The audit for sharding algorithm interface org.apache.shardingsphere.sharding.spi.ShardingAuditAlgorithm is inherited from SPI class ShardingSphereAlgorithm. It inherits type and props properties and defines its own check method. If you want to customize your audit algorithm, just implement the interface and add it to INF.services.

Implement audit for sharding

(Yacine Si Tayeb, CC BY-SA 4.0)

public interface ShardingAuditAlgorithm extends ShardingSphereAlgorithm {
    
    /**
     * Sharding audit algorithm SQL check.
     *
     * @param sqlStatementContext SQL statement context
     * @param parameters SQL parameters
     * @param grantee grantee
     * @param database database
     * @return SQL check result
     */
    SQLCheckResult check(SQLStatementContext<?> sqlStatementContext, List<Object> parameters, Grantee grantee, ShardingSphereDatabase database);
}

Apache ShardingSphere implements a general audit for sharding algorithm org.apache.shardingsphere.sharding.algorithm.audit.DMLShardingConditionsShardingAuditAlgorithm, namely the above-mentioned SQL statement that intercepts the full-route.

The algorithm makes decisions by determining whether the sharding condition is null. Of course, it won't intercept broadcast tables and non-sharding tables.

public final class DMLShardingConditionsShardingAuditAlgorithm implements ShardingAuditAlgorithm {
    
    @Getter
    private Properties props;
    
    @Override
    public void init(final Properties props) {
        this.props = props;
    }
    
    @SuppressWarnings({"rawtypes", "unchecked"})
    @Override
    public SQLCheckResult check(final SQLStatementContext<?> sqlStatementContext, final List<Object> parameters, final Grantee grantee, final ShardingSphereDatabase database) {
        if (sqlStatementContext.getSqlStatement() instanceof DMLStatement) {
            ShardingRule rule = database.getRuleMetaData().getSingleRule(ShardingRule.class);
            if (rule.isAllBroadcastTables(sqlStatementContext.getTablesContext().getTableNames())
                    || sqlStatementContext.getTablesContext().getTableNames().stream().noneMatch(rule::isShardingTable)) {
                return new SQLCheckResult(true, "");
            }
            ShardingConditionEngine shardingConditionEngine = ShardingConditionEngineFactory.createShardingConditionEngine(sqlStatementContext, database, rule);
            if (shardingConditionEngine.createShardingConditions(sqlStatementContext, parameters).isEmpty()) {
                return new SQLCheckResult(false, "Not allow DML operation without sharding conditions");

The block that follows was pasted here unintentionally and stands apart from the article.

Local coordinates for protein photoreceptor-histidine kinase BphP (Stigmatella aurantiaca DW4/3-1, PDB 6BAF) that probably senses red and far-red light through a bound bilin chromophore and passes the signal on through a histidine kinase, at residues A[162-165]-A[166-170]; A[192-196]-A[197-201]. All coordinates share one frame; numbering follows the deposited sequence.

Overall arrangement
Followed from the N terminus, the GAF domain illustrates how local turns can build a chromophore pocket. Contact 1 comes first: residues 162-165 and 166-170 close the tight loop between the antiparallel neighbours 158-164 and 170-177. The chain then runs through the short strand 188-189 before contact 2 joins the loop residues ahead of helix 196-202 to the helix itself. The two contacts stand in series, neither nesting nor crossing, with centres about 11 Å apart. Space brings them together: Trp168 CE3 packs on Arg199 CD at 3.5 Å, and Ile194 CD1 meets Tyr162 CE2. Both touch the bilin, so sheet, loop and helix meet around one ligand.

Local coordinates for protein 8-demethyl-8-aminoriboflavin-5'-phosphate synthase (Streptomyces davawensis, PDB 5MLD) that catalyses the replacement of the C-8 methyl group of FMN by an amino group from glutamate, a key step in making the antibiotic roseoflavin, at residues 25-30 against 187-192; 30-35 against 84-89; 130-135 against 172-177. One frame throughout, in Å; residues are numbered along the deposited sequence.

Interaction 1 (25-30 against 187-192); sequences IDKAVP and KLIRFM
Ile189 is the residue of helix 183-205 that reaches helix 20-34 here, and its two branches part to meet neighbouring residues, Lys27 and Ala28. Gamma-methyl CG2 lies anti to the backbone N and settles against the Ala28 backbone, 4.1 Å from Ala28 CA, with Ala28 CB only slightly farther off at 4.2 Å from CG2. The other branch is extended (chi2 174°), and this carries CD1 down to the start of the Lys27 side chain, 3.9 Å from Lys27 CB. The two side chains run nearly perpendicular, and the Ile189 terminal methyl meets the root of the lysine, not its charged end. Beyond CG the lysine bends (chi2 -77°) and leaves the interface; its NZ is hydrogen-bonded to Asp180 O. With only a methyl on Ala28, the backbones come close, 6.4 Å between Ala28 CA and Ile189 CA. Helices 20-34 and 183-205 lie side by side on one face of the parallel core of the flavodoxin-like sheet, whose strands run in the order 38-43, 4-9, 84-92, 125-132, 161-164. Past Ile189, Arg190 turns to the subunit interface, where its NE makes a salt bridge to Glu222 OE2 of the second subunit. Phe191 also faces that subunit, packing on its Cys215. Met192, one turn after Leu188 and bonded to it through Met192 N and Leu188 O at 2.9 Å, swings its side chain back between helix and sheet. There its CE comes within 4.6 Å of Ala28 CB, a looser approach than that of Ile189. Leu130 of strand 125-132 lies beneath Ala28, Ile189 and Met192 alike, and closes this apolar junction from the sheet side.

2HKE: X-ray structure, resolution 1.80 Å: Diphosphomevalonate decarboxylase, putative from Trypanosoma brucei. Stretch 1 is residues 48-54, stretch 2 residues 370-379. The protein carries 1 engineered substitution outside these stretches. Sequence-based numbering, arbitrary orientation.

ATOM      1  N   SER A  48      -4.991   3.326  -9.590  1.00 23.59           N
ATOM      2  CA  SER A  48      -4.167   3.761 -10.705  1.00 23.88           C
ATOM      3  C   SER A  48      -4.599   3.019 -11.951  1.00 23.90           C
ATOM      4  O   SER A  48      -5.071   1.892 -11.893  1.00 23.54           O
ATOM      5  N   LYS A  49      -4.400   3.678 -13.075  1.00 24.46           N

}
        }
        return new SQLCheckResult(true, "");
    }
    
    @Override
    public String getType() {
        return "DML_SHARDING_CONDITIONS";
    }
}

I'd like to introduce another audit for the sharding algorithm: LimitRequiredShardingAuditAlgorithm. This algorithm can intercept SQL without carrying a limit in the update and delete operations.

As this algorithm is less universal, it is not currently integrated into Apache ShardingSphere. As you can see, it is very easy to implement a custom algorithm, which is why the audit for sharding framework is needed. Thanks to its plugin-oriented architecture, ShardingSphere boasts great scalability.

public final class LimitRequiredShardingAuditAlgorithm implements ShardingAuditAlgorithm {
    
    @Getter
    private Properties props;
    
    @Override
    public void init(final Properties props) {
        this.props = props;
    }
    
    @SuppressWarnings({"rawtypes", "unchecked"})
    @Override
    public SQLCheckResult check(final SQLStatementContext<?> sqlStatementContext, final List<Object> parameters, final Grantee grantee, final ShardingSphereDatabase database) {
        if (sqlStatementContext instanceof UpdateStatementContext && !((MySQLUpdateStatement) sqlStatementContext.getSqlStatement()).getLimit().isPresent()) {
            return new SQLCheckResult(false, "Not allow update without limit");
        }
        if (sqlStatementContext instanceof DeleteStatementContext && !((MySQLDeleteStatement) sqlStatementContext.getSqlStatement()).getLimit().isPresent()) {
            return new SQLCheckResult(false, "Not allow delete without limit");
        }
        return new SQLCheckResult(true, "");
    }
    
    @Override
    public String getType() {